ProNyne is dedicated to New England’s racing history, and the museum is an absolute treasure trove of New England racing memorabilia.
Curator Ric Mariscal was kind enough to open the doors and give us a tour on a Friday, and he even turned on a heater, although I’m not sure any of us would have minded if that had skipped that part.
The museum is packed, but well organized, although we definitely imagined what an adventure it would be to get one of the cars out for a special event.
Every corner comes loaded with stories, even the barber chair. When you stop in, you should ask about the barber chair. The walls are covered with photos, and the books and articles are readily available to peruse. The place is a researcher’s dream; trust me, we had one with us.
New England is not my “neck of the woods” by any stretch of the imagination, and I found myself absolutely fascinated by one car in particular: Bill Slater’s 1954 Studebaker. The car was found in a field, and now rests peacefully against an interior wall of the museum. For me, it did not take a lot of imagination to picture the Studebaker speeding around Daytona at 100mph with Slater behind the wheel.
For anyone remotely interested in racing, the ProNyne Motorsports Museum is well worth the visit. It was an unexpected gem of a destination on this trip.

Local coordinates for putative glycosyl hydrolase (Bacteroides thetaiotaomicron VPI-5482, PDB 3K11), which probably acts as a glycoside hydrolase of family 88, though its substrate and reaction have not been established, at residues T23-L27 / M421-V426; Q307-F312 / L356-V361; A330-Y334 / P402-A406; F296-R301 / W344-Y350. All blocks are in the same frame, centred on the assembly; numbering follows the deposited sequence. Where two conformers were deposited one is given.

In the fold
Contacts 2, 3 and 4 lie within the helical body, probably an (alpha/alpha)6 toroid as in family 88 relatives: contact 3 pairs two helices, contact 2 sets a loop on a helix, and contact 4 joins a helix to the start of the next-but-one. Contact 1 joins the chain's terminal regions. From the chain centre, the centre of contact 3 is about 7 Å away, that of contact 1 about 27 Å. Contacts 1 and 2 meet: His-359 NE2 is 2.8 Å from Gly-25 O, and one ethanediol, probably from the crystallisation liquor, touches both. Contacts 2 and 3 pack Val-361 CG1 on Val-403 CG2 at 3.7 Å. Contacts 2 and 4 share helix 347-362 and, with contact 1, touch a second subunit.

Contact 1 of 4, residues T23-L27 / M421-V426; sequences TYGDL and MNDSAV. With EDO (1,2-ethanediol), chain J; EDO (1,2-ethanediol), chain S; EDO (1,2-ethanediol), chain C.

A new Champ
Brent Saas, in his seventh Iditarod, won the 2022 race. He crossed under the famed burled arch in Nome early Tuesday morning. Local temps were hovering around zero. It was the first Iditarod win for Sass. Five time winner, Dallas Seavey came in second. A win would have given Seavey a record sixth title, but Sass, who ran a phenomenal race, held on for the victory.
Brent Sass first ran the Iditarod in 2012, winning rookie of the year when he came in 13th. Sass has won the Yukon Quest three times.
Images credit: Alaska Public Media
The Iditarod 2022
The 50th running of the Last Great Race gets its ceremonial start this Saturday in downtown Anchorage. Mushers will then officially get the race going on Sunday from the town of Willow. The Iditarod Sled Dog Race runs annually in March and commemorates the Serum Run of 1925.
The race is mostly back to normal in 2022, with the trail following the northern route, which happens in even numbered years. All mushers must be vaccinated and will be tested during the race. All officials and volunteers must take daily tests until the race ends.
One musher, Nicolas Petit, recently tested positive for Covid-19, and had to scratch from the race. Four-time Iditarod champ, Jeff King, will run his dogs in his place. The 66 year old King last won in 2006.
49 mushers will race across the 49th State, including 13 rookies.
Map and image credit: The Iditarod Sled Dog Race
Yukon Quest 2022
Unlike the Iditarod, the Yukon Quest will be anything but normal for 2022. Unlike the All-Alaska Iditarod Sled Dog Race, the Yukon Quest is an international race running between Fairbanks and Whitehorse, YT. This year, there will be no border crossing due to the Covid-19 pandemic.
The usual 1000 mile race will be separated into four smaller races for 2022. On Saturday, February 5, the YQ350 will start with teams running from Circle to Fairbanks and back to Circle. Also getting its start on Saturday is the YQ200, which is a one-way run from Fairbanks to Circle.
February 19 will see two races start in Whitehorse. The YQ100, which runs from Whitehorse to Braeburn; and the YQ300, which is a roundtrip between Whitehorse and Mandanna Lake.